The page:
The fact that you're reading this means either I have peaked your curiosity
about how I create my music arrangements, or you had to let the dog out to pee and you're just killing a few minutes until
you have to let him back in. Either way, I am truly grateful for your visit here! As any artist will tell you, many, many
hours of hard work and creativity overload go into our projects, So it's for that reason we must appreciate every person
who takes the time to appreciate our work. If it wasn't for each of you, the feeling of pride and accomplishment we as
artists get from doing what we do would be non-existent. For obvious reasons, I'm writing this for the benefit of my non-musician
friends, since they would generally have no reason to be familiar with things such as arranging, recording, engineering, mastering,
how intsruments are utilized, or any of the other things that come into play in the creation (arrangement)
of a tune. As long as it sounds to their liking, and reaches them in some positive way, that's all that really matters.
That having been said, let me expand a bit on just what it is I do here, and allow me the opportunity to clear up some
possible misconceptions about the world of "midi" musical creations.
Duplicating instrument sounds on a keyboard is not new. Organs have
been doing that for decades now - just not very well or accurately. As technology evolves, the artificial reproduction of
instrument sounds just keeps getting better. Some "synths" use actual sounds which are "sampled" in. For
example, when you "punch-up" a trumpet sound, you're actually hearing a digital "sample" (recording)
of the note you're pressing being played on a real trumpet. Some synths, like my Alesis Quadrasynth Plus and Yamaha S90
midi keyboards, are electronic re-creations of the chosen instrument. But it's not enough to just have the instrument
sound coming out as you play. The key to a good sounding result is being able to play the keyboard with a "touch"
and "feel" that makes it sound and feel as close to the real thing as possible. If I'm playing a sax line, I
have to make proper use of the "bend" wheel and "vibrato" wheel, and "move over the keys" to
sound as close as I can to the way a real sax is played. If I'm doing the high trumpet squeals, ala Lin Biviano or Doc
Severinsen, I have to be careful not to go TOO high on the keyboard or it may sound a bit "plastic". Trombones can
be tricky, too, and usually even the best efforts to duplicate them on a keyboard have them sounding like a combination valve
and slide trombone. I want to make it clear to you, the listener, that I am in no way attempting to "pull that ol'
wool over your eyes" and fool you into thinking you're hearing a real big band. In fact, just the opposite. I take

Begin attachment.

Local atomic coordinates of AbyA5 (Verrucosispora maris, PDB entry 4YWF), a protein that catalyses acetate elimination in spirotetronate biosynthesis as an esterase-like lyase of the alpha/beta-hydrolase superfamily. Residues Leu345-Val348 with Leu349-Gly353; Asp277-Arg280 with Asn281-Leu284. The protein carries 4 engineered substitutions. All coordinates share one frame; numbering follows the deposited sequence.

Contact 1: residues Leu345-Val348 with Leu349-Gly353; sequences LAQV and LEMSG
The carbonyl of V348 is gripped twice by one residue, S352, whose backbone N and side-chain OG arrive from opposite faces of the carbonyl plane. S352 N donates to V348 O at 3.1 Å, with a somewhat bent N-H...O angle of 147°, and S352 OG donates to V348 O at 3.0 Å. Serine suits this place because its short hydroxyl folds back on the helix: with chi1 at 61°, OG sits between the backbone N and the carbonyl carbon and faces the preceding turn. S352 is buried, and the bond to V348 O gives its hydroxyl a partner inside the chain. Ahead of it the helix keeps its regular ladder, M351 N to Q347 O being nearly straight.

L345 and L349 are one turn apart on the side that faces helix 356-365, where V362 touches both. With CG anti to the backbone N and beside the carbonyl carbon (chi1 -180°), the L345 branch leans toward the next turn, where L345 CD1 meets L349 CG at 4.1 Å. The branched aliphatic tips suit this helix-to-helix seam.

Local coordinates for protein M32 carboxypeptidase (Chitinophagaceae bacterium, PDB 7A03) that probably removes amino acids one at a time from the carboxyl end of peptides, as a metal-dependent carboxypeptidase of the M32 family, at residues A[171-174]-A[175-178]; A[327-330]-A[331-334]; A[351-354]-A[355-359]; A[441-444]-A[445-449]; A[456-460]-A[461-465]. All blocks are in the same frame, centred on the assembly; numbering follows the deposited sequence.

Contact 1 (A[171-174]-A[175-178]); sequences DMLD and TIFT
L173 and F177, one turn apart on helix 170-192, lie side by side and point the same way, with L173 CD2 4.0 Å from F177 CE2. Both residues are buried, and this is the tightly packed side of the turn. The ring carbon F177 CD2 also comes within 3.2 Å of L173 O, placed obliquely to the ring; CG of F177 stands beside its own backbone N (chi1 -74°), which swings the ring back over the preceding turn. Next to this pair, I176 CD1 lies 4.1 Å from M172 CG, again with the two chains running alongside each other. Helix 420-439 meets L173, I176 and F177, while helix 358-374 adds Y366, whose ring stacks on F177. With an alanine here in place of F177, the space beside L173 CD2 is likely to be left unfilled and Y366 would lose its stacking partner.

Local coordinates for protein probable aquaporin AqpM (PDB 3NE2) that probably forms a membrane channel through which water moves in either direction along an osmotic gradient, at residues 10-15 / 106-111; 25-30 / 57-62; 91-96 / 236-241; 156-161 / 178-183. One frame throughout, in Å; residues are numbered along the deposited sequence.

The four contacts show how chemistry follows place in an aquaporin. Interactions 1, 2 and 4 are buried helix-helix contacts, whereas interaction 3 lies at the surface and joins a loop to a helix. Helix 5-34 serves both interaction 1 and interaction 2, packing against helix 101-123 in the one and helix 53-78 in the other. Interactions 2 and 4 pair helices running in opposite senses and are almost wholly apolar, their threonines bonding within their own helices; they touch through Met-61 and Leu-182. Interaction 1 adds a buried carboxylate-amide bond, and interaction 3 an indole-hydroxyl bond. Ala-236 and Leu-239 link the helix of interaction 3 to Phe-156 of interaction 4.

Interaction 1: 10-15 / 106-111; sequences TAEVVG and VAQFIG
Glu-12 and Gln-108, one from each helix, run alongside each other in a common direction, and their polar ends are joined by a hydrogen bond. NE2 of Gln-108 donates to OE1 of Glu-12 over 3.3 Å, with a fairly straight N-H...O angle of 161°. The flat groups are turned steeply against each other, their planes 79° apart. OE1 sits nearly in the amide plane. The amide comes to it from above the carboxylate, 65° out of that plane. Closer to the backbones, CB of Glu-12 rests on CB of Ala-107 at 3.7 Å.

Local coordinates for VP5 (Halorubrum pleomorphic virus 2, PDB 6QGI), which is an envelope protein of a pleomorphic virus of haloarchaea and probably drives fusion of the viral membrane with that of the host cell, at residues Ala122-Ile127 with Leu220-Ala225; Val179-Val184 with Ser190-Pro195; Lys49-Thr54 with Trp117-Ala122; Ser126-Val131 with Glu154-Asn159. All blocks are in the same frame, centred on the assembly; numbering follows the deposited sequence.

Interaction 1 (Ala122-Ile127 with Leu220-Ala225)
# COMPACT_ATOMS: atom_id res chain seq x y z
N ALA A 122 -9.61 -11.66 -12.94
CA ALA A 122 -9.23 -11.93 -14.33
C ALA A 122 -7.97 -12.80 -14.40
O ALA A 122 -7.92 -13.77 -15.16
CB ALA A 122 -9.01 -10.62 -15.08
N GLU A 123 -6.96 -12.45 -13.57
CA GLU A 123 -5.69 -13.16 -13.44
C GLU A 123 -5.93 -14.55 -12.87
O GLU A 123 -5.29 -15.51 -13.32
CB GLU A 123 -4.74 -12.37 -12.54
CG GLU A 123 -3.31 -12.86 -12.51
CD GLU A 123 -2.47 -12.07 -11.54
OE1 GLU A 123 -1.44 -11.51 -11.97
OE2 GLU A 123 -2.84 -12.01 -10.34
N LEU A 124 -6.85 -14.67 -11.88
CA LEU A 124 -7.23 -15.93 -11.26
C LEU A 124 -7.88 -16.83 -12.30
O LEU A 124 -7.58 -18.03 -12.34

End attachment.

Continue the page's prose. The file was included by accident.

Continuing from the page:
much humble pride in having you know that I play all the parts (except my drums, of course) on a keyboard
synth. My true feeling of accomplishment comes if you are impressed with the fact that it SOUNDS real, not "synthy"
There's one last thing I need
to address while we're on the basic subject. A very common misconception that occurs is this: Many people, when they hear
the term "computer", believe that I sit at the computer keyboard, start typing away, and somehow, magically, all
this music appears! I can promise you, if it were that simple, everyone would be doing it. Not so. Every note is played in
real time. There is no "programming" of any kind. One artist I was playing drums for (and this is
a true story) wouldn't listen to any of my work because she "didn't care for digitized music". I
can only reiterate again that every note you hear is played, NOT "programmed". You can't program feel on a computer.
An advantage I feel I have over other artists that use midi in their work, is that being a drummer, I can add to keeping the
feel and sound real because I play real drum kits, and don't need to rely on programming"drum machines".
What it all sums up to is this: I'm just a guy playing what's in my heart and my head, and hoping many of you will
like at least some of what you hear. There is little in life as gratifying as someone taking a minute of their time to come
to you and say: "I listened to your CD, and I liked it". That's a feeling that, sadly, most people in the world
will never experience - but I really wish they could. I am consistently grateful that I do get to experience that incredible
satisfaction. So to you, I can only say a heartfelt "thank you" for taking these few minutes out of your day and
spending them with me.
- Bruce Rudolph -
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